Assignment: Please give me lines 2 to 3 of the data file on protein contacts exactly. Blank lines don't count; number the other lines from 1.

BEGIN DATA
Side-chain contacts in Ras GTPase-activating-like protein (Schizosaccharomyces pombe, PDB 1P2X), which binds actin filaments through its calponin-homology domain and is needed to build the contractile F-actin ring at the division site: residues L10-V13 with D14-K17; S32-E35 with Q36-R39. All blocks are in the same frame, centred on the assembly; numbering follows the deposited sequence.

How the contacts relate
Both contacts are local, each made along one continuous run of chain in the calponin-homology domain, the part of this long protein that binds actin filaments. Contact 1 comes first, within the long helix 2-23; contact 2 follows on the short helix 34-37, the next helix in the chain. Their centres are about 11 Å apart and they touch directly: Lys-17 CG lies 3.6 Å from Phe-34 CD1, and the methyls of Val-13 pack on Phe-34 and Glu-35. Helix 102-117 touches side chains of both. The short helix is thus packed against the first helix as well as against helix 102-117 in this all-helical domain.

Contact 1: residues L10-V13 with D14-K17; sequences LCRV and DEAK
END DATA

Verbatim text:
How the contacts relate
Both contacts are local, each made along one continuous run of chain in the calponin-homology domain, the part of this long protein that binds actin filaments. Contact 1 comes first, within the long helix 2-23; contact 2 follows on the short helix 34-37, the next helix in the chain. Their centres are about 11 Å apart and they touch directly: Lys-17 CG lies 3.6 Å from Phe-34 CD1, and the methyls of Val-13 pack on Phe-34 and Glu-35. Helix 102-117 touches side chains of both. The short helix is thus packed against the first helix as well as against helix 102-117 in this all-helical domain.